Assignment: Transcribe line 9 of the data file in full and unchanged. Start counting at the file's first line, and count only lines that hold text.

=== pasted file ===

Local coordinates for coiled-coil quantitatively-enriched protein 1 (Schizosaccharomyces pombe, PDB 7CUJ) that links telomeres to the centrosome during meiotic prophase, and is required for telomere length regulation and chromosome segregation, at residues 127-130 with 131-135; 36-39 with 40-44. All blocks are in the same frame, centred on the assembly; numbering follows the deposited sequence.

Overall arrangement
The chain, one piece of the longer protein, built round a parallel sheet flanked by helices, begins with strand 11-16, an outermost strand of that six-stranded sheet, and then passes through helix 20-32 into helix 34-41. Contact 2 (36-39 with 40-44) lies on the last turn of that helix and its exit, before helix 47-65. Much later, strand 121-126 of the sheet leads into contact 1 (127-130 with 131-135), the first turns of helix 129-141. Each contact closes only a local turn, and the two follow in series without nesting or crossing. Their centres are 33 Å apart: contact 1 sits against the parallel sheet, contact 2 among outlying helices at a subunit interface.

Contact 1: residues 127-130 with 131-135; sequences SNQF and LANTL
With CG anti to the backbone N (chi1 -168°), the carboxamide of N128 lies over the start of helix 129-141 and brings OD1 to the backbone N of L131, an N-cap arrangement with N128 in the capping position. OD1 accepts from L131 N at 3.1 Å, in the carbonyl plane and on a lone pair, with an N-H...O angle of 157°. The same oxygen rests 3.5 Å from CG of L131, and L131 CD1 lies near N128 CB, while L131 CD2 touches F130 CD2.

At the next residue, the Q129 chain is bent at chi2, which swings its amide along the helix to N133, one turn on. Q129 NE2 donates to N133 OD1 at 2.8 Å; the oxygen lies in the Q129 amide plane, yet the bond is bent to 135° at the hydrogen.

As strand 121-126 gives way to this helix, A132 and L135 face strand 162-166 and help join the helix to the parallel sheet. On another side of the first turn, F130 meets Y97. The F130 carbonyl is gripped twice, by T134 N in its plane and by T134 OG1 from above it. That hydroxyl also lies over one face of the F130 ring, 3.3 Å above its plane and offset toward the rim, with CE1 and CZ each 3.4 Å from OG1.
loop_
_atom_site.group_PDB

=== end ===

_atom_site.group_PDB